Our writers did some homework on this civil war related name and learned that the Johnston’s River Line (also known as Johnston’s Line, Chattahoochee River Line, or The River Line) was a confederate army defensive line in Mableton and other communities near the river in early July 1864. We also learned that most, if not all, of the items built that these preservationists seek to preserve in the name of the confederacy were built with slave labor such as the Shoupades, which credits 1000 slaves working under the hot June sun to build in one week what would have taken months of labor to build. The imagery is not hard to formulate, people of color working day and night under the most dreadful of conditions to build things that would allow the people who owned them to keep them enslaved. This is what Cobb County is helping the preservationist to commemorate. What is even more concerning is that no battle was ever fought in the area in which they wish to place honor, so what they seek to preserve has no connection to anything historic in nature. This is a moment to commemorate which resides only in the minds of the preservationists who seek to name every blade of grass in our community after the civil war.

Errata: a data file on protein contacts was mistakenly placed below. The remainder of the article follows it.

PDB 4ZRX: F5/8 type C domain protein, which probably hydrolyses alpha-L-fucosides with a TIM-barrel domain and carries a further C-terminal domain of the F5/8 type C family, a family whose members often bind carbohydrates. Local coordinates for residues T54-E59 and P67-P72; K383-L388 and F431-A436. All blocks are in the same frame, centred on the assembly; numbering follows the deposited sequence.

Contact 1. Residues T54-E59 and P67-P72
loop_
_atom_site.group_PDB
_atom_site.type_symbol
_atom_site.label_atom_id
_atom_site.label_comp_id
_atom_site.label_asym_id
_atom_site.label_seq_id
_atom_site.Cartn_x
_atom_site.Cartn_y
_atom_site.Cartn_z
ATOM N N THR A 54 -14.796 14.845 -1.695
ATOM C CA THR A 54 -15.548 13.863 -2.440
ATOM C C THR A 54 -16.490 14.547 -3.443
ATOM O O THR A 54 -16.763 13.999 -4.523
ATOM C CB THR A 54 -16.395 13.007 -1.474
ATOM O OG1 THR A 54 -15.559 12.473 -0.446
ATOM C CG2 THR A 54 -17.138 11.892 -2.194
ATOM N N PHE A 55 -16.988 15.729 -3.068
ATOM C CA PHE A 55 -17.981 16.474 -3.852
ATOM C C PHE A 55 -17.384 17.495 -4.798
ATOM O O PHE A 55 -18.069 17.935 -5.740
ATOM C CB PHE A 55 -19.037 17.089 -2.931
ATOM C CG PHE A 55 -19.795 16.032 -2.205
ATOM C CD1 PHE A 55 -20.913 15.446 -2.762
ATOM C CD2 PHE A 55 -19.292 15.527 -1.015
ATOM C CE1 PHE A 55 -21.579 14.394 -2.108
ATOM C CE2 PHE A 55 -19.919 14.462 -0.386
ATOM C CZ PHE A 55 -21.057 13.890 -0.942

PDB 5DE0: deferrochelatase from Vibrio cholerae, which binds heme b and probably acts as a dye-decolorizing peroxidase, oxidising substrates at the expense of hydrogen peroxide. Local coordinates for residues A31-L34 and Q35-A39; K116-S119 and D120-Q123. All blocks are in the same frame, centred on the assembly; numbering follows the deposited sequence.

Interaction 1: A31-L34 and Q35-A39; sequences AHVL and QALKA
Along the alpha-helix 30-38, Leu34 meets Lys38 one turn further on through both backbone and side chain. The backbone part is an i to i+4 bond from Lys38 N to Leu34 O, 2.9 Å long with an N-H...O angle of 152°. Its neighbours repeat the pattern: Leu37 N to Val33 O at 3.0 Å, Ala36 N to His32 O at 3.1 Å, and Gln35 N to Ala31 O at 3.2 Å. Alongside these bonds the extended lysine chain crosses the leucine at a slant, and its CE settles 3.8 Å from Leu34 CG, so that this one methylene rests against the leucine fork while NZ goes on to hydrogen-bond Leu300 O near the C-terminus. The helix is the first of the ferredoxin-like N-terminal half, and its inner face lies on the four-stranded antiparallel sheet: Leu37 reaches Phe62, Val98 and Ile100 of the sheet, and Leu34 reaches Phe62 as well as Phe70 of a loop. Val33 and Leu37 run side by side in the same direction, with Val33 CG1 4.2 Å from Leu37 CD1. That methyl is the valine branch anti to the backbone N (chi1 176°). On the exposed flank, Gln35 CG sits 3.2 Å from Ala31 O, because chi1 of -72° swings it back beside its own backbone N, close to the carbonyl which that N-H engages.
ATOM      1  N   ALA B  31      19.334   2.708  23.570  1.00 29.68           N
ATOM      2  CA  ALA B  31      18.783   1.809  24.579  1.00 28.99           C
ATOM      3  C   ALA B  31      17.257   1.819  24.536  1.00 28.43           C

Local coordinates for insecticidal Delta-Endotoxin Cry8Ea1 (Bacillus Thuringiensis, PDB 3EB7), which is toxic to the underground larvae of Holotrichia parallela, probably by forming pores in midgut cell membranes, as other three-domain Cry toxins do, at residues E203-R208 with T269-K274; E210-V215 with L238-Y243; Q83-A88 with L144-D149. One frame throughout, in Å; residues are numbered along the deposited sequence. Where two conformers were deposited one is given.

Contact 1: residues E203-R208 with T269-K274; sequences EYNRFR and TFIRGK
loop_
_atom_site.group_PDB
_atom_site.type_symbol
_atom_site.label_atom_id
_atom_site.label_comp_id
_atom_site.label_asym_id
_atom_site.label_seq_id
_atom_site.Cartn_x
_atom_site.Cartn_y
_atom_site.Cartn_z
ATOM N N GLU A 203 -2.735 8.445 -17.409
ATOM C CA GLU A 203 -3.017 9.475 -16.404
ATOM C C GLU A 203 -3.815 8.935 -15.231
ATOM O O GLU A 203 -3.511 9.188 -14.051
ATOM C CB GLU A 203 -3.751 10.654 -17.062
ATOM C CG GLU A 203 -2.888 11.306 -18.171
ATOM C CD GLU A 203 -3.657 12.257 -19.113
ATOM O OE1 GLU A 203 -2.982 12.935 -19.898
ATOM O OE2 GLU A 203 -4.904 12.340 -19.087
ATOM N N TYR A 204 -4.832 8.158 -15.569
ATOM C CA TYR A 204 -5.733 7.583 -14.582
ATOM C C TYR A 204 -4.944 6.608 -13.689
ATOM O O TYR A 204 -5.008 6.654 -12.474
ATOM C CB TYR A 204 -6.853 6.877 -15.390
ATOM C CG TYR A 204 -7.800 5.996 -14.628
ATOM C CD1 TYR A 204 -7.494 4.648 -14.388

Some have referred to slavery as an open wound that must be discussed, while others suggest that we should get over it and be silent on the topic. We will never get over it and we will never say yes to leaders capitulating and naming our parks and other landmarks after the civil war in this day or at this time.